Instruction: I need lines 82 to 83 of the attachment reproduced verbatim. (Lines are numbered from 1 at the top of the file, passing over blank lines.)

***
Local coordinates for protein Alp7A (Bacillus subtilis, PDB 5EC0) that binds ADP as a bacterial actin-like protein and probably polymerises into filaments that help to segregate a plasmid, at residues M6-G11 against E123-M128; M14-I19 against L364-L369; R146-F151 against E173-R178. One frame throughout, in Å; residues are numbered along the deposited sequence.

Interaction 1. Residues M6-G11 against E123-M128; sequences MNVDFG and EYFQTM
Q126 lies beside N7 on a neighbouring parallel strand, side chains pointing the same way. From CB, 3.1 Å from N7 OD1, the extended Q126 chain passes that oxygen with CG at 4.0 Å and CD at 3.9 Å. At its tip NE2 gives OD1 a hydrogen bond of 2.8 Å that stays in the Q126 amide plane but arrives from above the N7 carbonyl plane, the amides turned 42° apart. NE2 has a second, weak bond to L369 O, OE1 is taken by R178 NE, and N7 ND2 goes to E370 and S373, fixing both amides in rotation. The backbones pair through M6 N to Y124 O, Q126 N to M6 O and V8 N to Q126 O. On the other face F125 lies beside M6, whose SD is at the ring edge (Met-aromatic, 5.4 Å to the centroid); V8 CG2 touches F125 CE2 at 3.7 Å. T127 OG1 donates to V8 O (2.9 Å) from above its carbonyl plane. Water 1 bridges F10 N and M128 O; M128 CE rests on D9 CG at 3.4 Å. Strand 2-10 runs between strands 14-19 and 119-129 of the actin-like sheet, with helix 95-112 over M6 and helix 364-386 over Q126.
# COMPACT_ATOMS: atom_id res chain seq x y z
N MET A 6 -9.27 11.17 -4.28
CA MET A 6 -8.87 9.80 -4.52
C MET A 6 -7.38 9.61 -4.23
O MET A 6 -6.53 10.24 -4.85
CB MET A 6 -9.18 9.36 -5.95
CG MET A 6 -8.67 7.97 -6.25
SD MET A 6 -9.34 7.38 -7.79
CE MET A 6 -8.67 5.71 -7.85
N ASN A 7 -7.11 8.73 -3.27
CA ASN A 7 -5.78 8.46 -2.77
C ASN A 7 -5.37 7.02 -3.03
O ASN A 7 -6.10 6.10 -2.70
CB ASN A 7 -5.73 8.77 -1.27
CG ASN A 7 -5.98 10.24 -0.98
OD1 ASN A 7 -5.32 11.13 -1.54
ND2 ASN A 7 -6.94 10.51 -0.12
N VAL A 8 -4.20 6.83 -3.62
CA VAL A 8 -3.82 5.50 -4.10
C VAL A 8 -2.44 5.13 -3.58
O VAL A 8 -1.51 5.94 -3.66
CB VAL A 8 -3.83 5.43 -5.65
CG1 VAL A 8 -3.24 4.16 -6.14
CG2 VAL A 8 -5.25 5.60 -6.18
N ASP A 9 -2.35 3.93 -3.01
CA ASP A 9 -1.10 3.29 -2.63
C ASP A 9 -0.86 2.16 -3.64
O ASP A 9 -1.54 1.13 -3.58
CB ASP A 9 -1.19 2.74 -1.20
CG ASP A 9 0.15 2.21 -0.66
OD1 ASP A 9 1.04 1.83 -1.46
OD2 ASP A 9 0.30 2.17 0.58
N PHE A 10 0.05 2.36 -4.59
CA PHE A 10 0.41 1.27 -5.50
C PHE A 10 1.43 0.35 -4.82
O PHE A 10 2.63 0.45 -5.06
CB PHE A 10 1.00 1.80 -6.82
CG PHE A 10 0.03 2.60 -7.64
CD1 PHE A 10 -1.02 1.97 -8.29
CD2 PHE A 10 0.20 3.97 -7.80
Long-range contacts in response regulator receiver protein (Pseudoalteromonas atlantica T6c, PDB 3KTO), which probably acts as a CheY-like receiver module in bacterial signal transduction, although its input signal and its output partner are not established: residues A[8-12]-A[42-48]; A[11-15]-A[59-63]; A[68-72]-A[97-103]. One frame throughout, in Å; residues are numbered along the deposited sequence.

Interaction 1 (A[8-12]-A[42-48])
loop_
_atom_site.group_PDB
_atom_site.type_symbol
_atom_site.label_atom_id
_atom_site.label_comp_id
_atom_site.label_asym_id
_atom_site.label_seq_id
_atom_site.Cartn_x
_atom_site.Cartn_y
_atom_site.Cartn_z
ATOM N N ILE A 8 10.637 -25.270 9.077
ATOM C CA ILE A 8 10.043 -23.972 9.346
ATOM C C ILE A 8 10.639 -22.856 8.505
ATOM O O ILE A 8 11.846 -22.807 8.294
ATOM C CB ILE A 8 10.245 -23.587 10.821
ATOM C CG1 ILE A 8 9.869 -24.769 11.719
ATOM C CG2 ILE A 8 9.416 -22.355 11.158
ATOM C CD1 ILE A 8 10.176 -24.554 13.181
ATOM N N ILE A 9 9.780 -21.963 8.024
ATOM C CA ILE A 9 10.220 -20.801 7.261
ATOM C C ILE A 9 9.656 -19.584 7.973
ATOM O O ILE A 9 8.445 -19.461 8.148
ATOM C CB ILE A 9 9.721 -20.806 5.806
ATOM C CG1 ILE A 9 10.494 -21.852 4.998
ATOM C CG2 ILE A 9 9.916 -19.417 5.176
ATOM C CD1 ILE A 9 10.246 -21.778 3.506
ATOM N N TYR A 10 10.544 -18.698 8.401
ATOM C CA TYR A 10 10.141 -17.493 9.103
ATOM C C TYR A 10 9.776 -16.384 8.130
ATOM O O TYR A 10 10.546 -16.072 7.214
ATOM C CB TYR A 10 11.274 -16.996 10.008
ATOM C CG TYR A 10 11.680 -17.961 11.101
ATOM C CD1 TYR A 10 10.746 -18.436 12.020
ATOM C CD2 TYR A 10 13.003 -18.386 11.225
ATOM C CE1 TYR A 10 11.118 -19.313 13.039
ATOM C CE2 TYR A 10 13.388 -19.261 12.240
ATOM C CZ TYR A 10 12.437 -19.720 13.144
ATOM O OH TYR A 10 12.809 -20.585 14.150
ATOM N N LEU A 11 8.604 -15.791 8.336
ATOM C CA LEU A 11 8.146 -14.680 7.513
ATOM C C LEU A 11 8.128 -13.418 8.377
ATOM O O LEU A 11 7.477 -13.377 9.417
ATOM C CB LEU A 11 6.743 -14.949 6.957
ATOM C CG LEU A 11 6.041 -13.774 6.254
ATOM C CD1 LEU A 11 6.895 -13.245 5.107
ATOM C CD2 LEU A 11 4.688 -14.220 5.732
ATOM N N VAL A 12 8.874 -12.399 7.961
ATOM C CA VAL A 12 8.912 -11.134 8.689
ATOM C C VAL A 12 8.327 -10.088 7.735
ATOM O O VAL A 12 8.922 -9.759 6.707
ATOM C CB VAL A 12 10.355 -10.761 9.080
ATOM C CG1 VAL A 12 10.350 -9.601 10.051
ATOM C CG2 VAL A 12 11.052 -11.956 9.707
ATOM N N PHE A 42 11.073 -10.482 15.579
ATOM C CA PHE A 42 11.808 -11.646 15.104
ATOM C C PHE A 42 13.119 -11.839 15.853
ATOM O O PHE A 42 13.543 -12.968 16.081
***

ATOM C CZ TYR A 10 12.437 -19.720 13.144
ATOM O OH TYR A 10 12.809 -20.585 14.150